Friday, February 2, 2001
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Posted on: Friday, February 2, 2001

Sandy Beach ruling should not be fought

Everything has its price, even our scenic views, as Honolulu’s taxpayers may soon find out.

A state judge ruled this week that the developers of a proposed housing project on land near Sandy Beach in East Honolulu are eligible for damages because their plans were stopped by the City Council.

It is a complicated story, one that teaches a lesson both about the zoning process and on the careful cost-benefit analysis that should go into any land-use decision.

In this case, Circuit Judge Sabrina McKenna ruled that a 1989 zoning change approved by the City Council violated the due-process rights of landowner Bishop Estate and developer Maunalua Associates. Normally, a landowner would not have a right to damages for a zoning change unless all economic use of the property had been taken away.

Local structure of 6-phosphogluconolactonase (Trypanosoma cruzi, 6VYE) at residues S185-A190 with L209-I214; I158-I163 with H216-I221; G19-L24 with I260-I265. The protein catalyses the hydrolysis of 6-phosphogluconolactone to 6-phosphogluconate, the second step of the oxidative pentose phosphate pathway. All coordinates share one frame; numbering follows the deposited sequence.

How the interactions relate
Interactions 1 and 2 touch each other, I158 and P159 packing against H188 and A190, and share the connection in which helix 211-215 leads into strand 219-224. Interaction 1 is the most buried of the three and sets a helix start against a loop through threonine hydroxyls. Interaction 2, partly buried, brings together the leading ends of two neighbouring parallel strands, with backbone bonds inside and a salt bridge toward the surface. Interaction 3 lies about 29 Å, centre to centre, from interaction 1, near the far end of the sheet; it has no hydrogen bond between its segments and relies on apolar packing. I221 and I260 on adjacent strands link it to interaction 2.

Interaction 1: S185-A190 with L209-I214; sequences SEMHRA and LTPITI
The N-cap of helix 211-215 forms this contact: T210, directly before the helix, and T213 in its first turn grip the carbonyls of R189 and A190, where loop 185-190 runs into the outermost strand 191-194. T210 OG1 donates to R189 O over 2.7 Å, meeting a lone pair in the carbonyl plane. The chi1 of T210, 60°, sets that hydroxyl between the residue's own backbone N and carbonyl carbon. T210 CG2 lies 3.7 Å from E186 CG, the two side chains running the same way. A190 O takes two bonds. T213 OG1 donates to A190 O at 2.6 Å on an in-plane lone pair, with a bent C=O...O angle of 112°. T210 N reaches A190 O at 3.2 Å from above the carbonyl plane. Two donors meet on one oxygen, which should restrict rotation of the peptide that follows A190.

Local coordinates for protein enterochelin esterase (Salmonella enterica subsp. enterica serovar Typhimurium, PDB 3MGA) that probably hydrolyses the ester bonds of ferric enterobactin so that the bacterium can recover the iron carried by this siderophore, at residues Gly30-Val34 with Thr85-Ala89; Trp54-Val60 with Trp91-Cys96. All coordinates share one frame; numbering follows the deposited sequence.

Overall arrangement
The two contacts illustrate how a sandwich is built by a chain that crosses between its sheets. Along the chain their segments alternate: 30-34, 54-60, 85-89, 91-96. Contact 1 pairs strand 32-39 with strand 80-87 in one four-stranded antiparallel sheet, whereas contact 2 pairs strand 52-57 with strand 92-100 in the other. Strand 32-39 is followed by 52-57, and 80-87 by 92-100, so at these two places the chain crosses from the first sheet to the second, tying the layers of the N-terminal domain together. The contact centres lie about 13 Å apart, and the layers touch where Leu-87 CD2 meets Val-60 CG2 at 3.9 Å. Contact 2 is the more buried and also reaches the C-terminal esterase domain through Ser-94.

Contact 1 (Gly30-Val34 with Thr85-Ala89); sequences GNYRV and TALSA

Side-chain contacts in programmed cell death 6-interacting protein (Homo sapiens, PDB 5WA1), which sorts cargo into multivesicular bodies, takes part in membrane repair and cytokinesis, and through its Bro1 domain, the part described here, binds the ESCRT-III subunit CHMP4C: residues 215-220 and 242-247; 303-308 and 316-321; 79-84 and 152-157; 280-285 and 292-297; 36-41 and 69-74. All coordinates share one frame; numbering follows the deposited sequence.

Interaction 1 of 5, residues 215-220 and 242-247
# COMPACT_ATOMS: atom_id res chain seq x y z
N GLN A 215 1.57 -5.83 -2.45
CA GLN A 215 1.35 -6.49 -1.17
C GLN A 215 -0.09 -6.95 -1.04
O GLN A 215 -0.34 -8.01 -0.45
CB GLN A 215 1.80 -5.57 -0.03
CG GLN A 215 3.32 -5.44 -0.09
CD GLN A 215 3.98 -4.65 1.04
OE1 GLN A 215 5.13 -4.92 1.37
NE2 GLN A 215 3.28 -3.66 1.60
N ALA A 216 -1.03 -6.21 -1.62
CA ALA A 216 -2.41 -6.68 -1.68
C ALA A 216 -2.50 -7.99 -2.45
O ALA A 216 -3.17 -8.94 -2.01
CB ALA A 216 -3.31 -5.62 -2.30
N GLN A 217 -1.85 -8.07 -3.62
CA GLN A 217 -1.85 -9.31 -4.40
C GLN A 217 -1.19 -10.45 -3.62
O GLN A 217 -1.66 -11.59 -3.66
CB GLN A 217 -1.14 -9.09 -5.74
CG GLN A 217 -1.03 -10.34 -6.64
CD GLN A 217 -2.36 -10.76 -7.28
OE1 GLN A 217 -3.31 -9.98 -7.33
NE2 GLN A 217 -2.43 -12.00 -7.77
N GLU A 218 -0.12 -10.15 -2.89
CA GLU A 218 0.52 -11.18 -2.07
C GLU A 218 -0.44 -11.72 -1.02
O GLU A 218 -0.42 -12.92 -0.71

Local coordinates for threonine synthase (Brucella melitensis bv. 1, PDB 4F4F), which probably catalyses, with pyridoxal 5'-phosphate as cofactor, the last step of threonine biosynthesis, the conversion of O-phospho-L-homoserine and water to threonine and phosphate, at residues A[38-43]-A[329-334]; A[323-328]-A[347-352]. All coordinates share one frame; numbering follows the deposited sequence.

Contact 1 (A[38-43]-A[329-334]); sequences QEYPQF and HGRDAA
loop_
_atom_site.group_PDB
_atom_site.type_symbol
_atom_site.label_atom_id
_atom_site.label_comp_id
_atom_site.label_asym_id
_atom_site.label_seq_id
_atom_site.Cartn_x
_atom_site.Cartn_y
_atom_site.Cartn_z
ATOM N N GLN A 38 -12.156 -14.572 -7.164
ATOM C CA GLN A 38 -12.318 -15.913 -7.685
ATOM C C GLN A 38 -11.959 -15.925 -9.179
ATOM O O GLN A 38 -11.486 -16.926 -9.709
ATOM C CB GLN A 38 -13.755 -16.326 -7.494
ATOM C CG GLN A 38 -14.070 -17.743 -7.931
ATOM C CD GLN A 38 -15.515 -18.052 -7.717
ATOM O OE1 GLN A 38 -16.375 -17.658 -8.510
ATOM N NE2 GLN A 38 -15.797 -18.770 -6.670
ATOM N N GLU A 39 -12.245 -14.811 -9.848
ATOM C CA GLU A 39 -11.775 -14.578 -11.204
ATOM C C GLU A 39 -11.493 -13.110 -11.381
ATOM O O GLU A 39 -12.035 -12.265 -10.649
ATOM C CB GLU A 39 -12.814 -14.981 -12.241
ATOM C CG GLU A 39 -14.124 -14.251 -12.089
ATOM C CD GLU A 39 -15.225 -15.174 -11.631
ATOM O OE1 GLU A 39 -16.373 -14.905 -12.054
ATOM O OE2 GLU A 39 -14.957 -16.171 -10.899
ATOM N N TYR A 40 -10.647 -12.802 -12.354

But in this case, the Council moved to rezone the property after the landowner had obtained virtually all the zoning changes and permits needed to go ahead. The Council was responding politically to a ballot initiative in which voters strongly supported designating the property as preservation.

The Hawaii Supreme Court threw out that initiative on a technical basis, but the Council went ahead and "downzoned" the land to preservation.

It was a popular decision, and the right one for those interested in preserving as much open space as possible along what has become known as the Ka Iwi coastline.

But all things come at a price. A trial is set for July at which the amount of damages will be determined. This is not a simple thing, since while the land use was changed from residential to preservation, it is not axiomatic that all economic value was removed from the land.

If a reasonable value is set, the city should pay it rather than appeal the decision or fight this further. For more than a decade now, Honolulu’s residents have enjoyed the vistas that this zoning change has helped preserve. Those protections will go on in perpetuity.

That should be worth something.

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